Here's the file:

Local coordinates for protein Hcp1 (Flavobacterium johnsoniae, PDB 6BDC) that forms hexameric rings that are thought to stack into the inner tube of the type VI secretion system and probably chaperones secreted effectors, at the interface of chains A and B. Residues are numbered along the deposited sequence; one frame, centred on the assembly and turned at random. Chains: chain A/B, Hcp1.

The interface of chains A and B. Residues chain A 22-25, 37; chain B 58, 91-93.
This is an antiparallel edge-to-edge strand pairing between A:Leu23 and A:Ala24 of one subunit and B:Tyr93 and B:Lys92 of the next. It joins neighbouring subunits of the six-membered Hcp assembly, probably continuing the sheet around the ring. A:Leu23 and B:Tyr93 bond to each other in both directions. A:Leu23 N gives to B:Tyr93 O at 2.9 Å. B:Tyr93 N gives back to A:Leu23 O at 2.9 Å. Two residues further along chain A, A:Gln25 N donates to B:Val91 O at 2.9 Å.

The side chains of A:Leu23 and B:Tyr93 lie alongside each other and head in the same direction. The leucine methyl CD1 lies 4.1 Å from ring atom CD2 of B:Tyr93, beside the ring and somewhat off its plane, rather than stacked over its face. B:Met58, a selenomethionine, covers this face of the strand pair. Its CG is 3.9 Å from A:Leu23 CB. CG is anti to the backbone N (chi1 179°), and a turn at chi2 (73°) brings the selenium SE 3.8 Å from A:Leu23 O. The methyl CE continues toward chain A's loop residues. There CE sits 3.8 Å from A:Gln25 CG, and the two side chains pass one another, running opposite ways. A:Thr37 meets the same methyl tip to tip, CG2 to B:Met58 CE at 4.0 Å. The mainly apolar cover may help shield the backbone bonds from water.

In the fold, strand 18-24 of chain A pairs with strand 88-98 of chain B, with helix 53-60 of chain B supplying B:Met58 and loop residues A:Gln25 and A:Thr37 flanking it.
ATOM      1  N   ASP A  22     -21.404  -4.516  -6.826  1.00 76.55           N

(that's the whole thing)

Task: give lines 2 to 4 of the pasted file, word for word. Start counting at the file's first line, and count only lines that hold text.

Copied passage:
The interface of chains A and B. Residues chain A 22-25, 37; chain B 58, 91-93.
This is an antiparallel edge-to-edge strand pairing between A:Leu23 and A:Ala24 of one subunit and B:Tyr93 and B:Lys92 of the next. It joins neighbouring subunits of the six-membered Hcp assembly, probably continuing the sheet around the ring. A:Leu23 and B:Tyr93 bond to each other in both directions. A:Leu23 N gives to B:Tyr93 O at 2.9 Å. B:Tyr93 N gives back to A:Leu23 O at 2.9 Å. Two residues further along chain A, A:Gln25 N donates to B:Val91 O at 2.9 Å.

The side chains of A:Leu23 and B:Tyr93 lie alongside each other and head in the same direction. The leucine methyl CD1 lies 4.1 Å from ring atom CD2 of B:Tyr93, beside the ring and somewhat off its plane, rather than stacked over its face. B:Met58, a selenomethionine, covers this face of the strand pair. Its CG is 3.9 Å from A:Leu23 CB. CG is anti to the backbone N (chi1 179°), and a turn at chi2 (73°) brings the selenium SE 3.8 Å from A:Leu23 O. The methyl CE continues toward chain A's loop residues. There CE sits 3.8 Å from A:Gln25 CG, and the two side chains pass one another, running opposite ways. A:Thr37 meets the same methyl tip to tip, CG2 to B:Met58 CE at 4.0 Å. The mainly apolar cover may help shield the backbone bonds from water.